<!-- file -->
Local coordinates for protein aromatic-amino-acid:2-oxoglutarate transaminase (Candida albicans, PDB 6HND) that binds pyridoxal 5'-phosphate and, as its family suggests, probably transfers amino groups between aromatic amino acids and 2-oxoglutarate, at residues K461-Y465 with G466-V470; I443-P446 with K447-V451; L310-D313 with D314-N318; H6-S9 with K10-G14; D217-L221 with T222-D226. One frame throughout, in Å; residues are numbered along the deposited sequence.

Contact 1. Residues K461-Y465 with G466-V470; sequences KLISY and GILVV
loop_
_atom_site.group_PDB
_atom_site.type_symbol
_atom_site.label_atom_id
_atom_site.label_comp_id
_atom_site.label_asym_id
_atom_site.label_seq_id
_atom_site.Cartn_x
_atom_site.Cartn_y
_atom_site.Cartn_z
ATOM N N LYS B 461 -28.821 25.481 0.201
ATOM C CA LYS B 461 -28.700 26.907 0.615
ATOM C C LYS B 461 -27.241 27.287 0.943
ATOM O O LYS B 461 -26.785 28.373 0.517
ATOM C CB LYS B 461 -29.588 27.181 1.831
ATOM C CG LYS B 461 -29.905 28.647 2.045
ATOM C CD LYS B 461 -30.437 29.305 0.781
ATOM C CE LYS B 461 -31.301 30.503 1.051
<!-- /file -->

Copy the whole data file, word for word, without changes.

Local coordinates for protein aromatic-amino-acid:2-oxoglutarate transaminase (Candida albicans, PDB 6HND) that binds pyridoxal 5'-phosphate and, as its family suggests, probably transfers amino groups between aromatic amino acids and 2-oxoglutarate, at residues K461-Y465 with G466-V470; I443-P446 with K447-V451; L310-D313 with D314-N318; H6-S9 with K10-G14; D217-L221 with T222-D226. One frame throughout, in Å; residues are numbered along the deposited sequence.

Contact 1. Residues K461-Y465 with G466-V470; sequences KLISY and GILVV
loop_
_atom_site.group_PDB
_atom_site.type_symbol
_atom_site.label_atom_id
_atom_site.label_comp_id
_atom_site.label_asym_id
_atom_site.label_seq_id
_atom_site.Cartn_x
_atom_site.Cartn_y
_atom_site.Cartn_z
ATOM N N LYS B 461 -28.821 25.481 0.201
ATOM C CA LYS B 461 -28.700 26.907 0.615
ATOM C C LYS B 461 -27.241 27.287 0.943
ATOM O O LYS B 461 -26.785 28.373 0.517
ATOM C CB LYS B 461 -29.588 27.181 1.831
ATOM C CG LYS B 461 -29.905 28.647 2.045
ATOM C CD LYS B 461 -30.437 29.305 0.781
ATOM C CE LYS B 461 -31.301 30.503 1.051